Counsellors, therapy dog help students cope after deadly crash in western Manitoba

Crisis team counsellors and support staff are at several western Manitoba schools to help students and staff cope with a fatal crash last week that claimed the lives of four young people during spring break.

Students returned to classes Monday for the first time since the crash just before 11 p.m. on March 29, which also sent a fifth person to hospital in critical condition.

“We’re just wanting to create the environment where everyone can feel safe and and be able to talk,” said Mountain View School Division superintendent Stephen Jaddock. “It’s a tragic situation and and we all want to get through it together.”

The five teens were in a car that went through a stop sign and collided with a semi-trailer at the intersection of Provincial Road 274 and Highway 5 in Gilbert Plains, 30 kilometres west of Dauphin, in western Manitoba.

Flowers are strapped to a roadside post, with more flowers at the base of the post, with a white grain elevator in the backdrop that has Gilbert Plains on it.
A makeshift memorial is set up near the site of a crash in Gilbert Plains that killed four teens and injured a fifth. (Chelsea Kemp/CBC)

Chris Swintak and Alexandra Watt, both 18, and two 17-year-olds, all from Dauphin, were killed. Watt had just moved to the area from Carberry, Man.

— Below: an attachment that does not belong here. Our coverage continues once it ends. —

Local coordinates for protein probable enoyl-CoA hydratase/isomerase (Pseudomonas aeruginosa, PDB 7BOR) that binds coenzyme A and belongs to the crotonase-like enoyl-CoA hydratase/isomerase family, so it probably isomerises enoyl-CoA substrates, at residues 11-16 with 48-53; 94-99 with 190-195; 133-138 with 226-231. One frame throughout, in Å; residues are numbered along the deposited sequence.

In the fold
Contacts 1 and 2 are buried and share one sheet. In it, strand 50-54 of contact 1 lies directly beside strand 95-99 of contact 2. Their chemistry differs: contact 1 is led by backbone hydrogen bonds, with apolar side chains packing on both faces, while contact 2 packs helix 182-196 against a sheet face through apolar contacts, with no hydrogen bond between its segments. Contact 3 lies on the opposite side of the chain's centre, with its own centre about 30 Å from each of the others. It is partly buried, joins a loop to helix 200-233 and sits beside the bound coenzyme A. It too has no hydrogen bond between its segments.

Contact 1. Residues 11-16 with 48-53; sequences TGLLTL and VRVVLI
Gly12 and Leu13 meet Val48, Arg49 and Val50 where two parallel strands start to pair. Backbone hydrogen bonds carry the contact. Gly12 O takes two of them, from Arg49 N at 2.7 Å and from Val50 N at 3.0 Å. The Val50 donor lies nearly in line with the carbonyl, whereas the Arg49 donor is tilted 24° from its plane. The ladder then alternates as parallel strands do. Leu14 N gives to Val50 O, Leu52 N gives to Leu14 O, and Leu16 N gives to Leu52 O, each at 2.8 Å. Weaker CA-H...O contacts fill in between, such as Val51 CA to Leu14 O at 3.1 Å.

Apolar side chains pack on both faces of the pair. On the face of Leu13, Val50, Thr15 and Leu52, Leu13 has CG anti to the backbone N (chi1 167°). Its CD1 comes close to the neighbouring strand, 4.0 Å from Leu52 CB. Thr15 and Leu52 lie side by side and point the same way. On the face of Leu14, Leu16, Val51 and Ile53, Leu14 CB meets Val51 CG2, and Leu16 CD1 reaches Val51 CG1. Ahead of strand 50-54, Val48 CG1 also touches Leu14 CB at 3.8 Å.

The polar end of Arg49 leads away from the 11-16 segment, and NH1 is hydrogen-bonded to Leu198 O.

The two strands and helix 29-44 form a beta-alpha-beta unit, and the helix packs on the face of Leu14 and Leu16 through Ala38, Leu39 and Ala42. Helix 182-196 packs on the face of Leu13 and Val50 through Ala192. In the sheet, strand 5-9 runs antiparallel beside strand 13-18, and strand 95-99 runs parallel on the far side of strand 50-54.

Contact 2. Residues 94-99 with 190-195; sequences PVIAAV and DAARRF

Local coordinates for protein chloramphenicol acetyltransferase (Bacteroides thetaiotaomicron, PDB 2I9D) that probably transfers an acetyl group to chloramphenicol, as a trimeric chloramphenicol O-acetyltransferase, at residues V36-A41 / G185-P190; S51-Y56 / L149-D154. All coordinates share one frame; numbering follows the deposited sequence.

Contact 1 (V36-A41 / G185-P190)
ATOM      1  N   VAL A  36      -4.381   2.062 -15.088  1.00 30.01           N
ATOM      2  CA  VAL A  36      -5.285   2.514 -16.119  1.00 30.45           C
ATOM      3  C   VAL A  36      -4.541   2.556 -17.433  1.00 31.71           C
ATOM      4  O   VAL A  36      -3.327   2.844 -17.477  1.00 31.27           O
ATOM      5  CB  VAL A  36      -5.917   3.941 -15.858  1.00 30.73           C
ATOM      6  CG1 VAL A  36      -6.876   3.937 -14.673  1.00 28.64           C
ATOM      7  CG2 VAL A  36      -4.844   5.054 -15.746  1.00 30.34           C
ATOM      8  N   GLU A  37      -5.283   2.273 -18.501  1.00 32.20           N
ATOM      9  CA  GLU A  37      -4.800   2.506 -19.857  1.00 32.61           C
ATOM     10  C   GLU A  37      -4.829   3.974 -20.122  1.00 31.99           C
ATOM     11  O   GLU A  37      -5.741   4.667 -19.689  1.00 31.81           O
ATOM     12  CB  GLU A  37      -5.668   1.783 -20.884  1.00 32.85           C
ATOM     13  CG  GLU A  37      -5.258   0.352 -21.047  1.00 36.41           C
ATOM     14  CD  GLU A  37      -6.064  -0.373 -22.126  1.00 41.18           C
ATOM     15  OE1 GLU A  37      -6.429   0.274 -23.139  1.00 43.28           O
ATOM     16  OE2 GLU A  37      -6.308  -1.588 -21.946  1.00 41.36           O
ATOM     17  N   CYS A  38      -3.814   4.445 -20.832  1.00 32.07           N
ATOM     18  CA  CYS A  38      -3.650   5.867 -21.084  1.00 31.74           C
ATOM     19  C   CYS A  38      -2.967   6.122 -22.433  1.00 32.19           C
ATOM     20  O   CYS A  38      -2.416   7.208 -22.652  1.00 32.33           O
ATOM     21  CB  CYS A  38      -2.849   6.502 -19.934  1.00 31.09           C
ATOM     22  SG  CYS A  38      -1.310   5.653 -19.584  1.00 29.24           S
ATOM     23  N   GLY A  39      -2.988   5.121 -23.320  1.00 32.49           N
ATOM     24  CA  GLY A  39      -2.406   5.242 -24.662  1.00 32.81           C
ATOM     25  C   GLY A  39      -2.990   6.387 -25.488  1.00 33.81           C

Hanna Yurkiw, 15, from Dauphin, was the lone survivor from the car and is being treated at the Children’s Hospital in Winnipeg.

The 30-year-old driver of the semi, from Saskatoon, wasn’t hurt.

Jaddock said Monday was a quiet, sombre day, but students are starting to open up and talk and try to process what happened.

In addition to counsellors at Gilbert Plains Collegiate, a therapy dog has been made available. The two 17-year-old boys were students at that school.

Yurkiw and Swintak were students at Dauphin Regional.

Swintak was in Grade 12 and set to graduate in June.

Jaddock said the division identified a total of five schools for support “just based on connections with the individuals that were involved.”

Counsellors will be on hand at the schools for the rest of the week at least, Jaddock said.

“As our critical incident response team liaises with the principals of the schools to see what is needed, we will continue to support them as necessary,” he said.

“Maybe some students that didn’t feel comfortable talking today are going to talk tomorrow or the next day.”

Neighbouring school divisions have offered support personnel and some of them are in Mountain View Division schools this week, Jaddock said.

Flags across the division have been lowered to half-mast for the week in honour of those who were in the crash.

“We’re all just still in a state of shock,” Jaddock said. “[It’s] just unimaginable, just a tragedy of tragedies when you have young lives lost.”